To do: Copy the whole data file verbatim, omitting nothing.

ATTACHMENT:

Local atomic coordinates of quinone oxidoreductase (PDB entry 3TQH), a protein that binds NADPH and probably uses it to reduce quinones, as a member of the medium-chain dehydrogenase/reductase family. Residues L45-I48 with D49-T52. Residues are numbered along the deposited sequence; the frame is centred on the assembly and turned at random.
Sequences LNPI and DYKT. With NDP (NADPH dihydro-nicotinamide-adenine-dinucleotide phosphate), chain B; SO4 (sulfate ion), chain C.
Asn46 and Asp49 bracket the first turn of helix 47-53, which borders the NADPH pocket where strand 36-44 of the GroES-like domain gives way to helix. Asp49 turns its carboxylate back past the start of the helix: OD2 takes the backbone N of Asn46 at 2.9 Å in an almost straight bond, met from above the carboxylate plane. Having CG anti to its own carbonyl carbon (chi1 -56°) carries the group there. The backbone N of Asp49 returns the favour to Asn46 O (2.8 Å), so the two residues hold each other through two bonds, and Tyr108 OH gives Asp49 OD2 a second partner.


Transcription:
Local atomic coordinates of quinone oxidoreductase (PDB entry 3TQH), a protein that binds NADPH and probably uses it to reduce quinones, as a member of the medium-chain dehydrogenase/reductase family. Residues L45-I48 with D49-T52. Residues are numbered along the deposited sequence; the frame is centred on the assembly and turned at random.
Sequences LNPI and DYKT. With NDP (NADPH dihydro-nicotinamide-adenine-dinucleotide phosphate), chain B; SO4 (sulfate ion), chain C.
Asn46 and Asp49 bracket the first turn of helix 47-53, which borders the NADPH pocket where strand 36-44 of the GroES-like domain gives way to helix. Asp49 turns its carboxylate back past the start of the helix: OD2 takes the backbone N of Asn46 at 2.9 Å in an almost straight bond, met from above the carboxylate plane. Having CG anti to its own carbonyl carbon (chi1 -56°) carries the group there. The backbone N of Asp49 returns the favour to Asn46 O (2.8 Å), so the two residues hold each other through two bonds, and Tyr108 OH gives Asp49 OD2 a second partner.